Section 5.3 of ISO9001: 2015 requires that an organisation seeking to implement the Standard should establish clear roles and responsibilities, in relation to the quality system and its scope.
The author would advocate examination of the high-level interactions of key processes diagram as mentioned previously and to assess which process areas belongs to which department. Then assign clear reporting lines.
In a very small enterprise, there are unlikely to be a variety of departments and one process owner might be responsible for a whole series of activities.
Staff assigned to these roles, need to understand the importance of the quality policy, the management system, and their role in achieving outputs that meet customer needs.
In certain sectors such as the regulated arena roles and responsibilities take on a more fundamental aspect. The manager must sign up to be responsible for their processes.
Areas where there are very specific operations or indeed transactions, might require detailed instructions with dual responsibility assigned.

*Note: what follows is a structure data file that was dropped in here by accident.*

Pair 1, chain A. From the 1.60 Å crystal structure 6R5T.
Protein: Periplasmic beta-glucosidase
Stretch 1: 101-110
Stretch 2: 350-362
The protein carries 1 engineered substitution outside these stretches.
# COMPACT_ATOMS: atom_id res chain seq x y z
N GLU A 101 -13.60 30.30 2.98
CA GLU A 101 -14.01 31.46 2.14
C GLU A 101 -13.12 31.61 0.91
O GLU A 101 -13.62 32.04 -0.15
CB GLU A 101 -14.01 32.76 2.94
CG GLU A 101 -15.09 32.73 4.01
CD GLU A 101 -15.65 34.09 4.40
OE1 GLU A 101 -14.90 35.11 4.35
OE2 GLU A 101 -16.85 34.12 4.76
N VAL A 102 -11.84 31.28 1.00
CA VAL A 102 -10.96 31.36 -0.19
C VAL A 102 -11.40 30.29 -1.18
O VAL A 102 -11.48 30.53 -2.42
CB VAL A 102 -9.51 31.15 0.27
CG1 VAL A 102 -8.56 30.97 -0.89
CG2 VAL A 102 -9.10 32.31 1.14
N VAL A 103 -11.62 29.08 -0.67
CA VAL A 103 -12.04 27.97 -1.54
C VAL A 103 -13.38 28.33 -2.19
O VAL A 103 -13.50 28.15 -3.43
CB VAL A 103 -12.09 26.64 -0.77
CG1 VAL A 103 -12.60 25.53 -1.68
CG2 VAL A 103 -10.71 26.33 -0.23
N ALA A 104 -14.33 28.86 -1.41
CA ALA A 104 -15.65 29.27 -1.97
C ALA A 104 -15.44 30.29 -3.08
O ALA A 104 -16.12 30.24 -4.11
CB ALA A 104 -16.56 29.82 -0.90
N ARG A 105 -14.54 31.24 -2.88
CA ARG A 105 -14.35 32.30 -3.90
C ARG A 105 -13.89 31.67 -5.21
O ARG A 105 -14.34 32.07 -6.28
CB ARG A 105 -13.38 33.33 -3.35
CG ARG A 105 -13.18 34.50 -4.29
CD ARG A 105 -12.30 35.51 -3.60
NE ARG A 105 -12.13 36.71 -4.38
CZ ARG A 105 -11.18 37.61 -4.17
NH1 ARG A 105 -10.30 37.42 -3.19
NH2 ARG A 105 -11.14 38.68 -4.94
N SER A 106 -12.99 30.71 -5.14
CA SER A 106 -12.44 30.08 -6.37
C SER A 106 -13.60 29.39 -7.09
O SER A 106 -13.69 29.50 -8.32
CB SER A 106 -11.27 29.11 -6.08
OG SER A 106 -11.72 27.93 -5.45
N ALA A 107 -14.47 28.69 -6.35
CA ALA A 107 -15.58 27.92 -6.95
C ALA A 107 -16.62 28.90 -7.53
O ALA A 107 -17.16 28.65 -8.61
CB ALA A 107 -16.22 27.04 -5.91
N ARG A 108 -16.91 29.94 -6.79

Managers should report on the areas that they are responsible for. In addition, most organisations will set metrics for the monitor and measurement of key processes. Again, the manager assigned to this process, should be responsible for its daily performance.
There is no defined way to communicate roles and responsibilities. This might be done via job descriptions, duty statements, responsibility tables, work instructions, memos etc. The organisation should create a system that is most aligned to its culture – but avoiding ambiguity with too little data.
For further information and to book your ISO9001 survey please contact: Marcus J Allen at Thamer James Ltd. Email: [email protected]
Marcus has twenty years’ experience in delivering Governance, Risk and Compliance solutions to over two hundred organisations within the UK. Including over one hundred ISO9001 programmes.
Marcus holds a BSI ISO9001 lead auditor qualification and is registered on the BSI Associate Consultant Programme.
Marcus holds the respected Diploma in Governance, Risk and Compliance from the International Compliance Association and holds a master’s degree in Management Learning & Change from the University of Bristol. Marcus is a Fellow of the Institute of Consultants and Fellow of the Chartered Management Institute.